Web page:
Susan Taylor, an attorney for the club, says that Davis' offer was much too little, and that the club's debts far exceed $250,000, a figure that the club's former president, John Glover, has given to a suburban newspaper and had cited to Davis in a February letter. She says because of the complexity of the club's tax liability, its bookkeeping problems and potential legal bills, there is no telling what the club's debt is. Glover was out of the country and unavailable for comment, and the club's current president, Bob French, refused to talk to the Press.
One of the voting members, Barbara Adair, says she and her husband have been members of the Meyerland Club since 1959, and that the associate members are too new on the scene to know what they are talking about. They have no idea of the difficulty of running the club, she says.
"Some of them had an opportunity to join," she says. "Now that they found out about the sale, they're trying to get their hands on some money. It's just greed as far as I'm concerned."
"If it were just greed," responds Patrick Devine, "we would let them sell and sue after the sale."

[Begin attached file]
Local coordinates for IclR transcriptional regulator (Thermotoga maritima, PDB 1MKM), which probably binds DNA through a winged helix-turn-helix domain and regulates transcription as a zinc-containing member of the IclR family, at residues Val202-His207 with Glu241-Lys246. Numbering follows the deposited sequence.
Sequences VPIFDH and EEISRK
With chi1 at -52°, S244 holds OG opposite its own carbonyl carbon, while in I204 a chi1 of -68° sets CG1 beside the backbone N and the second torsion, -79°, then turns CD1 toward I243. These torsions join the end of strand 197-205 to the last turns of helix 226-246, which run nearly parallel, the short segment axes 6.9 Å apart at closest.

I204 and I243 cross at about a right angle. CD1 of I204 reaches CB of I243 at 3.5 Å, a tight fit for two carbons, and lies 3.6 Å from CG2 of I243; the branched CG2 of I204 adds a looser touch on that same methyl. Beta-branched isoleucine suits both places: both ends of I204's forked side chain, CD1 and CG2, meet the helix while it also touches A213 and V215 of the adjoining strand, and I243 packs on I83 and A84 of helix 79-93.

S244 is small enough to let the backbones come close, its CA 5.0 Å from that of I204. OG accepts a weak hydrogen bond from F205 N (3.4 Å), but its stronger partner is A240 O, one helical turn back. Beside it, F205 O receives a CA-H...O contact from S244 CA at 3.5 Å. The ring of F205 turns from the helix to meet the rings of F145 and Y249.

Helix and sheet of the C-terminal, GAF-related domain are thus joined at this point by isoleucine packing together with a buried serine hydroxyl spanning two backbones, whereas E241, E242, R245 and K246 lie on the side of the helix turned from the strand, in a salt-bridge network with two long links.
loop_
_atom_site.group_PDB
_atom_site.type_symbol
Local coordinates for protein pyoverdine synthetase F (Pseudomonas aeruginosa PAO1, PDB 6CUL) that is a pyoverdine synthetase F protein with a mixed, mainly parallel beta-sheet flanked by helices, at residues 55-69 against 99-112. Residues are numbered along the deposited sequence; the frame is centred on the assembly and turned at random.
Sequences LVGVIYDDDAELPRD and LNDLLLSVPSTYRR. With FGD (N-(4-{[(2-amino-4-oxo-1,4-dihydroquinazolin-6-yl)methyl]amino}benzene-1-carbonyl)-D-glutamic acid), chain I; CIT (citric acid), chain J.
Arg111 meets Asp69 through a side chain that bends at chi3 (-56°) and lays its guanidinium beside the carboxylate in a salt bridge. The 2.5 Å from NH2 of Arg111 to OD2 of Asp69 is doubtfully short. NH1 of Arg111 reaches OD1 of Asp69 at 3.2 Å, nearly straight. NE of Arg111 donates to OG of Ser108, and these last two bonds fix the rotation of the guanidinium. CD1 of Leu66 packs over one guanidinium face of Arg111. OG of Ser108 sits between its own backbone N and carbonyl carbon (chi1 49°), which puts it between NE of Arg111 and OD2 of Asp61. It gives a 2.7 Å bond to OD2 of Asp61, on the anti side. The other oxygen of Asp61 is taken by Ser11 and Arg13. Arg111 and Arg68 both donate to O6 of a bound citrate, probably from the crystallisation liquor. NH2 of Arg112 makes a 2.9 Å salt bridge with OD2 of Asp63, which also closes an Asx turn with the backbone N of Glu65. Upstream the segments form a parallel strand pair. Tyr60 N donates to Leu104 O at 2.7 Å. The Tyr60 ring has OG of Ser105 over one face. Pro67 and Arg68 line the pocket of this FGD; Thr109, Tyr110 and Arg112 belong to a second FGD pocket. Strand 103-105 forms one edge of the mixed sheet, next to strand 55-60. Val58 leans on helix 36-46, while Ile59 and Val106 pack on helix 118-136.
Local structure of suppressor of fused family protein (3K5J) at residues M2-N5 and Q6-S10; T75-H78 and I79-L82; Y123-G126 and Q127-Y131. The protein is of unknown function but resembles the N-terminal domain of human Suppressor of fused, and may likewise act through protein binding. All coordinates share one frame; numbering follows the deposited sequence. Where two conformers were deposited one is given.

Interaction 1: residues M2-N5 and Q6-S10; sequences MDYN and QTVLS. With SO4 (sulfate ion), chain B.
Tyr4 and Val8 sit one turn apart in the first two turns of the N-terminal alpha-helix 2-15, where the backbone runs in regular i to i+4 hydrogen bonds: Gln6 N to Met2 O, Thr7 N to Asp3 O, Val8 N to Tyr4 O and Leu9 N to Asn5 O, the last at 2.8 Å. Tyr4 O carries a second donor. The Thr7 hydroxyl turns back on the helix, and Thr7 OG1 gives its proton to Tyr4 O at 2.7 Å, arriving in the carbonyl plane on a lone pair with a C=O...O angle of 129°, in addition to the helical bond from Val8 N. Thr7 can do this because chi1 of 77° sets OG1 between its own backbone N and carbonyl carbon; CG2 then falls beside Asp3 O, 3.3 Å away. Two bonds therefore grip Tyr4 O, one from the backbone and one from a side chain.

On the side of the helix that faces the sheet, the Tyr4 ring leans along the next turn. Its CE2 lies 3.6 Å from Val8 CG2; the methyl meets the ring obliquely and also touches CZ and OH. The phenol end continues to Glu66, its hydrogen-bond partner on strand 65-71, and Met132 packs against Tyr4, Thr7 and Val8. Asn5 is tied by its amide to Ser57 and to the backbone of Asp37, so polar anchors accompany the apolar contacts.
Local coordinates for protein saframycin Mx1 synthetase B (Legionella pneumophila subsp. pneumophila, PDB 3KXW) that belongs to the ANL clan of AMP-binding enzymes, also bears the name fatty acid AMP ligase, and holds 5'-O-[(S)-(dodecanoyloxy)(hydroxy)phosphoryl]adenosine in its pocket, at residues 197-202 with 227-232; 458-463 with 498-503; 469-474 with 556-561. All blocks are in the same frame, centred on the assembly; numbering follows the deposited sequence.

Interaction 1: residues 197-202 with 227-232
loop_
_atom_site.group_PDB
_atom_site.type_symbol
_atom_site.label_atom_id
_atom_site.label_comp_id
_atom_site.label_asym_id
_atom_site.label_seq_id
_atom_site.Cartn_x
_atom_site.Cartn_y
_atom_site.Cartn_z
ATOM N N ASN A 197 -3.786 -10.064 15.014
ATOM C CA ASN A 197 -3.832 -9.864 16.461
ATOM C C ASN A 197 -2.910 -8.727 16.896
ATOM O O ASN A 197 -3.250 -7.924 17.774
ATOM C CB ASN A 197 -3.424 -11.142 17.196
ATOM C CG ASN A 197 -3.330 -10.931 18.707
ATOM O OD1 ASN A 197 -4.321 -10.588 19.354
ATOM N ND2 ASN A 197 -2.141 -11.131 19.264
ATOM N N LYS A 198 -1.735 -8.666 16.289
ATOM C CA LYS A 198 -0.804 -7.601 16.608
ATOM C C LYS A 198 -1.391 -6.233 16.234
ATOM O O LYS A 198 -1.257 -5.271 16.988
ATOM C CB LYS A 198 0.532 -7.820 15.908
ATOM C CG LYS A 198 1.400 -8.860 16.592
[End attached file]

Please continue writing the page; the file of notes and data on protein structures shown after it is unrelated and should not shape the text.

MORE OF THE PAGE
Marcelle Henry, a voting member who stands to benefit but is opposed to the sale, says she hopes that by the time it's over, no one makes anything. After all, the club was donated to the members, and some regular members have made no greater investment in dues than some associate members. Jim Davis estimates that if the sale goes through, the regular members will not make much, and shakes his head with some bitterness.
Some older members were encouraged by regular members to drop their voting status in exchange for lower dues, says Davis, a move that also lowered the number of people to share in the sale. Davis says he and the other associate members just want a chance to raise their children in the same idyllic setting that the older members enjoyed in the '60s and '70s, when the club was in its prime.
"We're talking about people," he says, "who have sold out their neighborhood for a few thousand dollars.